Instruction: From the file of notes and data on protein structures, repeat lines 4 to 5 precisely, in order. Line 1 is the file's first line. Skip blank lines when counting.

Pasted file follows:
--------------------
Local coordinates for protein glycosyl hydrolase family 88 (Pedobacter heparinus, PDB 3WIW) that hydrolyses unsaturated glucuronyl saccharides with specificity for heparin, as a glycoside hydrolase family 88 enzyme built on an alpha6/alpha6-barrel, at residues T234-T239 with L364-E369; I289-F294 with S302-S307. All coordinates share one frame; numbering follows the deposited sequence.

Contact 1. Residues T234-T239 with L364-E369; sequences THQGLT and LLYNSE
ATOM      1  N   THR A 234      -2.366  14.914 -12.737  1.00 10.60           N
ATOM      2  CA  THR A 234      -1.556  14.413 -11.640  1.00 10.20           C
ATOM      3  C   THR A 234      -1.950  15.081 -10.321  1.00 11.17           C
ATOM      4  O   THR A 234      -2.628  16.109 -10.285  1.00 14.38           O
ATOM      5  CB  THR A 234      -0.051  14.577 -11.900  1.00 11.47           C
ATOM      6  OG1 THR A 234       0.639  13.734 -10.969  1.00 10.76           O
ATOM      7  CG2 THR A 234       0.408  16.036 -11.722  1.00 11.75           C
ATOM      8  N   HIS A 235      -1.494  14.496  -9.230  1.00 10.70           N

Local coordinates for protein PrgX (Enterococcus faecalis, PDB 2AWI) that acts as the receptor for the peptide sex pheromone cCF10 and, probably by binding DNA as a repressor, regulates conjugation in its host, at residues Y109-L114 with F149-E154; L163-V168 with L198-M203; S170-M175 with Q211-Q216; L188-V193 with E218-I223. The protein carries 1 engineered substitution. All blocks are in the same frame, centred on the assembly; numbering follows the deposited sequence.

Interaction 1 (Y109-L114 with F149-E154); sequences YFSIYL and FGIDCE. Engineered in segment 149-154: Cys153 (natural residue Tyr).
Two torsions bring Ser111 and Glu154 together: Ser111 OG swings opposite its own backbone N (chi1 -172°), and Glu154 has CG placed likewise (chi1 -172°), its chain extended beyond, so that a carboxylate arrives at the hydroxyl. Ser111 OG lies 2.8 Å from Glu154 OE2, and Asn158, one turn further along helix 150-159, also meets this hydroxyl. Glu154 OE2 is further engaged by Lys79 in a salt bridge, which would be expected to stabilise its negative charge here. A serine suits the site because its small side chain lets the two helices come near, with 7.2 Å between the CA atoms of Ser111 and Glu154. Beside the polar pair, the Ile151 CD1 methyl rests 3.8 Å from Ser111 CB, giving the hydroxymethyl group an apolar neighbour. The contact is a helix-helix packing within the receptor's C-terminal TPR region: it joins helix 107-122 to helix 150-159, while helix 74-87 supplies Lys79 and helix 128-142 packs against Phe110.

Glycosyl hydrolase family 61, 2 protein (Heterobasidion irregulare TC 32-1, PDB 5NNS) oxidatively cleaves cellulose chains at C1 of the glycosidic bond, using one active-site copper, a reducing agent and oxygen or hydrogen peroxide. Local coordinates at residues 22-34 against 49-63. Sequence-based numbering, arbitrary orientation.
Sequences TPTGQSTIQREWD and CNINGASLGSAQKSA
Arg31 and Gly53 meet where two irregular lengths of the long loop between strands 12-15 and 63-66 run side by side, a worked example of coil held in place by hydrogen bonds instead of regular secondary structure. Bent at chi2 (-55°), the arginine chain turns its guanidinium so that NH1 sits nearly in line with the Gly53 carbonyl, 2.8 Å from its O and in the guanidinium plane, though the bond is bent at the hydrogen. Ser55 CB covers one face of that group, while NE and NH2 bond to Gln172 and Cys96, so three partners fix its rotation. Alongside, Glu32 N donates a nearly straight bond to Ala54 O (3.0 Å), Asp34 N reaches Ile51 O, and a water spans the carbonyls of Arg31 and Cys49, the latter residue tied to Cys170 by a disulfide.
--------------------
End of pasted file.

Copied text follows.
ATOM      2  CA  THR A 234      -1.556  14.413 -11.640  1.00 10.20           C
ATOM      3  C   THR A 234      -1.950  15.081 -10.321  1.00 11.17           C